Yes, it was the first video game I ever played and I still enjoy it sometimes...but you should really move this over to the video game thread...unless you mean this to be about all things old school.

If you do, we can exchange stories about programming under constraints where we had to be very resourceful. In 1970 I programmed a Monrobot printing calculator to generate pseudorandom numbers for CWABL, the Citrablammatic Wizamadingy (or Computerized Winner) Automatic Baseball League, which was my classmates Marc Blank's & Alex Citron's simulation of the MLB season. Marc Blank went on to become the macher of game company Infocom.

The Monrobot (the Math Dept.'s calculator in the basement) could be programmed with up to 64 steps, looping but not branching. It had 2 "memory" registers, one of which was also an alternate accumulator that could be added to or subtracted from. The regular accumulator could accept results of addition, subtraction, multiplication, and division. While "diamond" (common symbol on calculators at the time) would sum and retain the sum, "*" would sum and clear (to 0). No, a numeric value could not be used instead of an operation step, but before starting the program, the calculator could have values manually loaded into the pair of memory registers and implicitly in the accumulator.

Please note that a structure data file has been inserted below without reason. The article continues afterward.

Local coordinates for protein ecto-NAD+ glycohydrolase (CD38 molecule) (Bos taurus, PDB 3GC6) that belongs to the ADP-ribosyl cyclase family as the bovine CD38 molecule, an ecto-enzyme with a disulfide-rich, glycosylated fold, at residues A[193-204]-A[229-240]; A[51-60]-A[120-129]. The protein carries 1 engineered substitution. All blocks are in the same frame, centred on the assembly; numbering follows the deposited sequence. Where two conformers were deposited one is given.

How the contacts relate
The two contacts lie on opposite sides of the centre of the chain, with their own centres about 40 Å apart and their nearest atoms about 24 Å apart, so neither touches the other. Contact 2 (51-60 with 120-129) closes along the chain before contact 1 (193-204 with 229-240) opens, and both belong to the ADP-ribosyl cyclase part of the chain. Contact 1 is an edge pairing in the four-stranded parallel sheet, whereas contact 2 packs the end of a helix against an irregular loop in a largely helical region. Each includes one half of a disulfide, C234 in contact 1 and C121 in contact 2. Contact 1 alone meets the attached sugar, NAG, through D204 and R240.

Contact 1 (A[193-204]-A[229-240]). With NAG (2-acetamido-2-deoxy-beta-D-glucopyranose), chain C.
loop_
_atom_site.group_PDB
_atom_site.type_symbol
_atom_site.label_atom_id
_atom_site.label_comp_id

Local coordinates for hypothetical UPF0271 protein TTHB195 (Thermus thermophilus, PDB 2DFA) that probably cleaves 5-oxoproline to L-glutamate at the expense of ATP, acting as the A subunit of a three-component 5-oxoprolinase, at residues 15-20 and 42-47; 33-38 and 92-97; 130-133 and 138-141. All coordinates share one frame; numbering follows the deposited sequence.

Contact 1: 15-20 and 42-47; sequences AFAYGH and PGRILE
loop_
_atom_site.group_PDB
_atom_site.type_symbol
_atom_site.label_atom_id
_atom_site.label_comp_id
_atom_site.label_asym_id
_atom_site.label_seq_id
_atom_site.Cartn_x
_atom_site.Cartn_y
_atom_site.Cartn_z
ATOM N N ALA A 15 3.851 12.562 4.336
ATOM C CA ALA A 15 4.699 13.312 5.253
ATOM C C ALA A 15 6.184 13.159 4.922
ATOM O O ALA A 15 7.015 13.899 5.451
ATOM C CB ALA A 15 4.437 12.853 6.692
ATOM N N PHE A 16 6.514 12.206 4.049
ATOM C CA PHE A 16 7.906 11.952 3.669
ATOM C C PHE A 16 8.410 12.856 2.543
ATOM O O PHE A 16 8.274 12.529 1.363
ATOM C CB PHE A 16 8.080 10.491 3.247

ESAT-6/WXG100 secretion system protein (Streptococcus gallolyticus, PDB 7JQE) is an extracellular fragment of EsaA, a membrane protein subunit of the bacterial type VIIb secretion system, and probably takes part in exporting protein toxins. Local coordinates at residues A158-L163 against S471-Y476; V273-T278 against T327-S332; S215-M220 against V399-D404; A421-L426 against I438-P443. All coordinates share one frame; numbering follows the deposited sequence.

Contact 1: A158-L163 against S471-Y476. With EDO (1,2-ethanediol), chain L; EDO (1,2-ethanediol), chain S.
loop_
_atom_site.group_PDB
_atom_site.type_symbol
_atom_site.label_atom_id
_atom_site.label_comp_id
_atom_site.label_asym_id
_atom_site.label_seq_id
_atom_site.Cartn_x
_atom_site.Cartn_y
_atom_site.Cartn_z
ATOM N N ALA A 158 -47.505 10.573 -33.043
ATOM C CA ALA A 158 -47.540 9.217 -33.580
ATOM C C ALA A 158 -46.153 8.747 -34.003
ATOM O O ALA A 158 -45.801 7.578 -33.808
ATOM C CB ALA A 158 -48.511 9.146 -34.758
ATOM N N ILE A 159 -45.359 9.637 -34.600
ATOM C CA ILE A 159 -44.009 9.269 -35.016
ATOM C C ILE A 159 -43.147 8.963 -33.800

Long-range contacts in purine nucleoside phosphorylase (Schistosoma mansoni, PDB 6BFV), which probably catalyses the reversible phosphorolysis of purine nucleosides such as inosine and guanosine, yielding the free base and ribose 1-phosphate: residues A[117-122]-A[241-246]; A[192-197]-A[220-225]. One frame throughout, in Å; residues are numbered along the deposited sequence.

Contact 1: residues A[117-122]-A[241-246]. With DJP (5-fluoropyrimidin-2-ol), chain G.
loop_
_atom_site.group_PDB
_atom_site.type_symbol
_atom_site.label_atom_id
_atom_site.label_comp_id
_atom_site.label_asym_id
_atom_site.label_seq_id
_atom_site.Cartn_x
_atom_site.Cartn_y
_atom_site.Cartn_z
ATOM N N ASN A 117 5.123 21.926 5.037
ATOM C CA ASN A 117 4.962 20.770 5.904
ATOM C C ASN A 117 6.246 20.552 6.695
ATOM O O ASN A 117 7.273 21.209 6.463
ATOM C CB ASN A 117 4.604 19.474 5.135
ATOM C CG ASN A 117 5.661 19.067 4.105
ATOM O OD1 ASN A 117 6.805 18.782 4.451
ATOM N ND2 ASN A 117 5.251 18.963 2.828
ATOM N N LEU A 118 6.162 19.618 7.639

We (though maybe not Alex) had in the previous year taken a trimester of Computer Math (which was actually Fortran programming), and I'd taken a liking to the subject. We had a keypunch machine in the Arts Dept. bldg., and sent the cards to Manhattan College to run the programs. On my own, I read of a simple algorithm to generate pseudorandom numbers, which was to square a large integer, then truncate equally the high- and low-order digits to generate the next number. If you wind up generating 0000, you're screwed, but otherwise it's not bad. I used that algorithm as the basis of my Monrobot program. I had to use some tricks to do the truncation, since it treated data as 8 sig-dig floating-point exponential. To produce a "1", I divided the contents of a register by itself; to produce a "0", I subtracted a value from itself. To generate a halt, I divided by the 0 so generated; I don't think I used that trick in this program, though. It wound up taking up 63 of the spaces for the 64 programming steps. Memory was volatile, so the program and its starting data had to be manually loaded every time. It would accept a seed for the random number routine, and an integer for the upper limit to the random numbers, because whatever the routine generated would be printed out modulo that limit (i.e. 0 to n).